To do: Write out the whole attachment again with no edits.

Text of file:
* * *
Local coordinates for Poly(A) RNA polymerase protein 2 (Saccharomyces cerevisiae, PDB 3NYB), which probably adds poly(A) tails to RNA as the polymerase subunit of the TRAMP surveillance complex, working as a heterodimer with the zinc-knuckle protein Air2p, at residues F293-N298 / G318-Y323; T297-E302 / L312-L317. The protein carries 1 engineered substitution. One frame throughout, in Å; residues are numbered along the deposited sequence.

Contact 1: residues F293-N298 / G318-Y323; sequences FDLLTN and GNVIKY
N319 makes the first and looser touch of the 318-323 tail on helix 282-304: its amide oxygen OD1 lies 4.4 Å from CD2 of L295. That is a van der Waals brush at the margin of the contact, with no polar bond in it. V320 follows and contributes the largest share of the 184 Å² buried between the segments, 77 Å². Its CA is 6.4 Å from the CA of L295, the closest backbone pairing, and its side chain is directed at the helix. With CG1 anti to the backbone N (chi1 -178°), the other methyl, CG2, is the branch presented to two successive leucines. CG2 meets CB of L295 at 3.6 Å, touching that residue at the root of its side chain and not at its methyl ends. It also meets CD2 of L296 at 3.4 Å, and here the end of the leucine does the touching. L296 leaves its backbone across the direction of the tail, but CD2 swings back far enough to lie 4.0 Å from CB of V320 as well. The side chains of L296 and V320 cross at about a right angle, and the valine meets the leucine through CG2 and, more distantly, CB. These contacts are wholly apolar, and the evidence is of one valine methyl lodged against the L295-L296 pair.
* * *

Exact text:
Local coordinates for Poly(A) RNA polymerase protein 2 (Saccharomyces cerevisiae, PDB 3NYB), which probably adds poly(A) tails to RNA as the polymerase subunit of the TRAMP surveillance complex, working as a heterodimer with the zinc-knuckle protein Air2p, at residues F293-N298 / G318-Y323; T297-E302 / L312-L317. The protein carries 1 engineered substitution. One frame throughout, in Å; residues are numbered along the deposited sequence.

Contact 1: residues F293-N298 / G318-Y323; sequences FDLLTN and GNVIKY
N319 makes the first and looser touch of the 318-323 tail on helix 282-304: its amide oxygen OD1 lies 4.4 Å from CD2 of L295. That is a van der Waals brush at the margin of the contact, with no polar bond in it. V320 follows and contributes the largest share of the 184 Å² buried between the segments, 77 Å². Its CA is 6.4 Å from the CA of L295, the closest backbone pairing, and its side chain is directed at the helix. With CG1 anti to the backbone N (chi1 -178°), the other methyl, CG2, is the branch presented to two successive leucines. CG2 meets CB of L295 at 3.6 Å, touching that residue at the root of its side chain and not at its methyl ends. It also meets CD2 of L296 at 3.4 Å, and here the end of the leucine does the touching. L296 leaves its backbone across the direction of the tail, but CD2 swings back far enough to lie 4.0 Å from CB of V320 as well. The side chains of L296 and V320 cross at about a right angle, and the valine meets the leucine through CG2 and, more distantly, CB. These contacts are wholly apolar, and the evidence is of one valine methyl lodged against the L295-L296 pair.